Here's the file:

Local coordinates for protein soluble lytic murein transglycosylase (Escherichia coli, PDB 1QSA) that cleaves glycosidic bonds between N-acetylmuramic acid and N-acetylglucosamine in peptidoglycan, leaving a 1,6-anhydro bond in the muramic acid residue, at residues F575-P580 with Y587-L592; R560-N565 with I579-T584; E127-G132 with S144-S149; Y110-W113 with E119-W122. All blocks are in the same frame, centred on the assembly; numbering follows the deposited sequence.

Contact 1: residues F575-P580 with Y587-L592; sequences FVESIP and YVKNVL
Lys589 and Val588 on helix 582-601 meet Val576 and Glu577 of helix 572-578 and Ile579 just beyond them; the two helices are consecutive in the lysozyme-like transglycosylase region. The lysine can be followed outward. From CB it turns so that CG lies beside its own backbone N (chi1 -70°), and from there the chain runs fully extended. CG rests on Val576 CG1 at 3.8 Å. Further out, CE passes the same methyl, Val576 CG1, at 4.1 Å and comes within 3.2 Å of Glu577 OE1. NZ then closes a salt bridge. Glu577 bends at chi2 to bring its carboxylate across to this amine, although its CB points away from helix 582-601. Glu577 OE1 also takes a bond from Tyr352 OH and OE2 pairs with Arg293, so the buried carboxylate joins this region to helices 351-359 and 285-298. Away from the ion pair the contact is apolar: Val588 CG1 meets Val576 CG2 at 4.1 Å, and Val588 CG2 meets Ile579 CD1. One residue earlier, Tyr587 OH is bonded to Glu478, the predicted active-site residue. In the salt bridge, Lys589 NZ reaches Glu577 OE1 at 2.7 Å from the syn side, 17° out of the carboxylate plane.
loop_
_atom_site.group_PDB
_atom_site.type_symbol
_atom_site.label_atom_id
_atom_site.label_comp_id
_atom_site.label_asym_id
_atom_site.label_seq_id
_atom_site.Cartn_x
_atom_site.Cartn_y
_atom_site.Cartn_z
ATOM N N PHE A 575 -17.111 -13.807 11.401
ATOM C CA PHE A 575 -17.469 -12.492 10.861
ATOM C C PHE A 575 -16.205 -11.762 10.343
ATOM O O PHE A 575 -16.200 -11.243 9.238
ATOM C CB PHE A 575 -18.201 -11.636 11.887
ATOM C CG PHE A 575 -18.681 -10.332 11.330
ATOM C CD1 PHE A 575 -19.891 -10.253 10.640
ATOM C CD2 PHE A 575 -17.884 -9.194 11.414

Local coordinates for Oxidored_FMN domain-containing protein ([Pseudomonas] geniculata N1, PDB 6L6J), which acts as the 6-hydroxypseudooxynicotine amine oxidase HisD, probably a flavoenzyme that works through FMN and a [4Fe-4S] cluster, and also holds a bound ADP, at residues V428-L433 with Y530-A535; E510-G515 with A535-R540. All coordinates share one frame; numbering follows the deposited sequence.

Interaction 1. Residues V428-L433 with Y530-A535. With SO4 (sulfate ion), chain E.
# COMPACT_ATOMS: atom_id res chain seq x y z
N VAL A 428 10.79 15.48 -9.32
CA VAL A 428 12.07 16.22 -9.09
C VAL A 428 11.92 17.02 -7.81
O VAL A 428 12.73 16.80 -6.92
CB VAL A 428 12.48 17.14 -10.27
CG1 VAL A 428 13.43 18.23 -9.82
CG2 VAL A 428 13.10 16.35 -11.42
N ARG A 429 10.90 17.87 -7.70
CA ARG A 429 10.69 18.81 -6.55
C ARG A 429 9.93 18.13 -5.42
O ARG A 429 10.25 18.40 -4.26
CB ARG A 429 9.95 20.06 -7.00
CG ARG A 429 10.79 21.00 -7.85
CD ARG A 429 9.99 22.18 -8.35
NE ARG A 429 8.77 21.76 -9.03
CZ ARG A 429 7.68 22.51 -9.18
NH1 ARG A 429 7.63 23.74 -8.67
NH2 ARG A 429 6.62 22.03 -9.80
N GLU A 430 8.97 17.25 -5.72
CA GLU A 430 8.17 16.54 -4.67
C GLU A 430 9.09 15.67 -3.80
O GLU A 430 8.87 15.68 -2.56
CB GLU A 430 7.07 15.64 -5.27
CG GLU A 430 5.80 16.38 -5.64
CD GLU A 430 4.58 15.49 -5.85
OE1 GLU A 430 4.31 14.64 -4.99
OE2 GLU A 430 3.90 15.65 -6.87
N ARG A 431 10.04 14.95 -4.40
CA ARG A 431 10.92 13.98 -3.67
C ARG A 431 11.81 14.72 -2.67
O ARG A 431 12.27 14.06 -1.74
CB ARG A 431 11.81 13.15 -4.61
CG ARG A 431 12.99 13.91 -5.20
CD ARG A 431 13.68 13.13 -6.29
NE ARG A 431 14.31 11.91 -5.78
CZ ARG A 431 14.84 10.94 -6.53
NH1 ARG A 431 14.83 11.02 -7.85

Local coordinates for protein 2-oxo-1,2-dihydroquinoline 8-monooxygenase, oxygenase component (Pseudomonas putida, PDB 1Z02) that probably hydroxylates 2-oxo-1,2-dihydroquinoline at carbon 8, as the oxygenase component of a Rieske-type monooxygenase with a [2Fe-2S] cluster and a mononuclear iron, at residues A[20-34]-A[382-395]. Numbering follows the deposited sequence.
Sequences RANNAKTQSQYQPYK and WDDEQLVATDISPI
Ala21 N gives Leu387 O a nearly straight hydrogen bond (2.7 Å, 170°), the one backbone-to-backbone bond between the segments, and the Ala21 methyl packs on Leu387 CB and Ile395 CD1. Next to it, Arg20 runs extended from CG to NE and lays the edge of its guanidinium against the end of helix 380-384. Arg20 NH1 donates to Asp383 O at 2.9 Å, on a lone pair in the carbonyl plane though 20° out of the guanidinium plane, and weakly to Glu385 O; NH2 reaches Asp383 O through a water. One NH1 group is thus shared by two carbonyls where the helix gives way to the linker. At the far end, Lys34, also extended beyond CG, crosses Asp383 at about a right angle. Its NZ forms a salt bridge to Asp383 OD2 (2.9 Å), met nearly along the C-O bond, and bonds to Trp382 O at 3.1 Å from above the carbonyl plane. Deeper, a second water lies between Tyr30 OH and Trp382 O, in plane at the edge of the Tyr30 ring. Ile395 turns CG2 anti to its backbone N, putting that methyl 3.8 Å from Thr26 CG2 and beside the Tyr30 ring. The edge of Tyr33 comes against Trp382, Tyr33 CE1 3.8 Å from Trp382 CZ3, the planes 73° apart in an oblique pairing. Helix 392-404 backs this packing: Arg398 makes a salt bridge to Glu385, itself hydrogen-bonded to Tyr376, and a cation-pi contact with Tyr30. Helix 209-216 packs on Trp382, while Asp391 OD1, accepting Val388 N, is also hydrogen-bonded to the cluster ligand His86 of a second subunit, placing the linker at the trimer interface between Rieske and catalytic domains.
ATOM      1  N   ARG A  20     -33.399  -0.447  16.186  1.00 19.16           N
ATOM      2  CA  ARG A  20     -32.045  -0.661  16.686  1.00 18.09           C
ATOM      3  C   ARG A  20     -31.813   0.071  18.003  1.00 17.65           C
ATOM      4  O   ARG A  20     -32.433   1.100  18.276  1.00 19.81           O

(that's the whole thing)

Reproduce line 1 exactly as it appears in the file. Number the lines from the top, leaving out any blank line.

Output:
Local coordinates for protein soluble lytic murein transglycosylase (Escherichia coli, PDB 1QSA) that cleaves glycosidic bonds between N-acetylmuramic acid and N-acetylglucosamine in peptidoglycan, leaving a 1,6-anhydro bond in the muramic acid residue, at residues F575-P580 with Y587-L592; R560-N565 with I579-T584; E127-G132 with S144-S149; Y110-W113 with E119-W122. All blocks are in the same frame, centred on the assembly; numbering follows the deposited sequence.